5. Zoom, zoom
Your IDOL 4 Pro camera has a degree of lossless PureView video zoom built-in (varying from 1.5x to 5x, depending on the output resolution chosen) - so use it. Even during footage, you can swipe up or down on the display to zoom in and out without compromising quality. Purists will say that you should stop/cut, zoom and then restart capture, but I'm rather fond of tastefully-done in-video zooms, as they emphasise to the viewer what you were trying to highlight.
Experiment with slow swipes down or up while shooting, which can result in quite arty 'slow' zooms. Either way, use the zoom to get 'closer' to your subject, if appropriate - the end footage will seem more professional.
6. Check space
With 1080p capture eating up a whopping 200MB per minute of footage and 2160p (4K) using more than double that, make absolutely sure that you're saving your videos onto the right disk (e.g. internal storage or microSD card) before you start shooting. The last thing you need is running out of space halfway through a clip!
In fact, it's a good idea to keep a couple of GB free as a bare minimum on your chosen disk, just in case you bump into something that's worth filming during your travels.
7. Sound matters
Good audio is just as important as good video, arguably, and the IDOL 4 Pro (and Elite x3) microphones can produce clear audio tracks, in stereo.
You can help the sound side of things by choosing your location wisely. At an outdoor event, find a spot away from swirling wind, waterfalls or crowd noise. Indoors, stay away from air conditioning units and other noisy machinery. It goes without saying that you should find out where the microphones are on your phone (at each end on the IDOL 4 Pro). And, having found out where it is/they are, make darned sure that your fingers don't either block the hole(s) (in your usual camera 'grip') or brush past it noisily (you'd be amazed how many extraneous noises on peoples' videos are their own fault, fingers, straps and miscellany near the microphone hole(s)!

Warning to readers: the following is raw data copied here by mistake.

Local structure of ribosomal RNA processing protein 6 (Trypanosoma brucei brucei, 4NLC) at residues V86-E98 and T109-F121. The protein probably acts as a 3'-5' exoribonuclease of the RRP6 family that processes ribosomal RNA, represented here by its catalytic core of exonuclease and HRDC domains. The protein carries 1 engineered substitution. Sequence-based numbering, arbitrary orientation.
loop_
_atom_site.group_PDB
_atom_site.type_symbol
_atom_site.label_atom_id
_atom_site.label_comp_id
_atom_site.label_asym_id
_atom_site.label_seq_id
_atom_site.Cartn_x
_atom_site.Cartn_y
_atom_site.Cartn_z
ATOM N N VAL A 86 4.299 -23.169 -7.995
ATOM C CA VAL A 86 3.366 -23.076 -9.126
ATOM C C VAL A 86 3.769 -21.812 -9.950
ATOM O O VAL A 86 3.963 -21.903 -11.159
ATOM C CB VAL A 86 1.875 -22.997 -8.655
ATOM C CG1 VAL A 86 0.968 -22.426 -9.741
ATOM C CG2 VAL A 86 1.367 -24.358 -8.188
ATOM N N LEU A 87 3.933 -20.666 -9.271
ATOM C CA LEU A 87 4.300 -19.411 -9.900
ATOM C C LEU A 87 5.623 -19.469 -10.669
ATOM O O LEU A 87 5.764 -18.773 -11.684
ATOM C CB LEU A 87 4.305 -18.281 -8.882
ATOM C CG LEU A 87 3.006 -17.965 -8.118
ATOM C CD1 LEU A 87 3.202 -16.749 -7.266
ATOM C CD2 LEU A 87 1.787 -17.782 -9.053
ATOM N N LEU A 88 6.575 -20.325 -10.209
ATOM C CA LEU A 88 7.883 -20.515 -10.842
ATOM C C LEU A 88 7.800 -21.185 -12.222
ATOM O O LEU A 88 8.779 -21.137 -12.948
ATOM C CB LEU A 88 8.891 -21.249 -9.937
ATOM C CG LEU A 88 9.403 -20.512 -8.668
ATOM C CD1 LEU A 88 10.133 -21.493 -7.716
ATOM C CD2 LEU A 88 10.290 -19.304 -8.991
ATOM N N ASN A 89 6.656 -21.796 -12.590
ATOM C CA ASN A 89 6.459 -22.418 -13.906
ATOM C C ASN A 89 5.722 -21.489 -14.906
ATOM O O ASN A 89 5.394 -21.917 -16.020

8. Shoot more footage than you think you need
Indeed. As a guide, when filming my Phones Show, which usually runs about ten minutes, I usually shoot about twenty and then edit down to miss out mistakes, pauses and interruptions. Even more drastically, when shooting 'home movie' footage of family, I shoot about an hour's worth for every ten minutes that makes it onto the final shared MP4/DVD/whatever for passing on around the family tree.
In other words, there will be boring bits, wobbly bits and bloopers, whatever you're shooting. So shoot more than you think you'll need and then you'll be able to cherry pick just the best bits and still have a great final, edited video.
9. DON'T tap the viewfinder!
As mentioned above, on the IDOL 4 Pro (and 4S) anyway, stay away from tapping to set focus in Windows 10 Camera. It will cause havoc!
Comments welcome then. What do you think of the OIS-less video footage from the Alcatel IDOL 4 Pro above? Good enough for you? Missing your Lumia already? And chip in if you have an HP Elite x3 too.
PS. I did try shooting video in ProShot and 1Shot UWP applications too - the former's UI defeated me at the time for switching to 1080p, plus it doesn't support digital stabilisation (unless someone knows different?) While the latter app is perpetually in beta and too buggy for video, it seems - the UI kept freezing and my settings and tweaks weren't working. No doubt I'll come back to both applications in due course here on AAWP.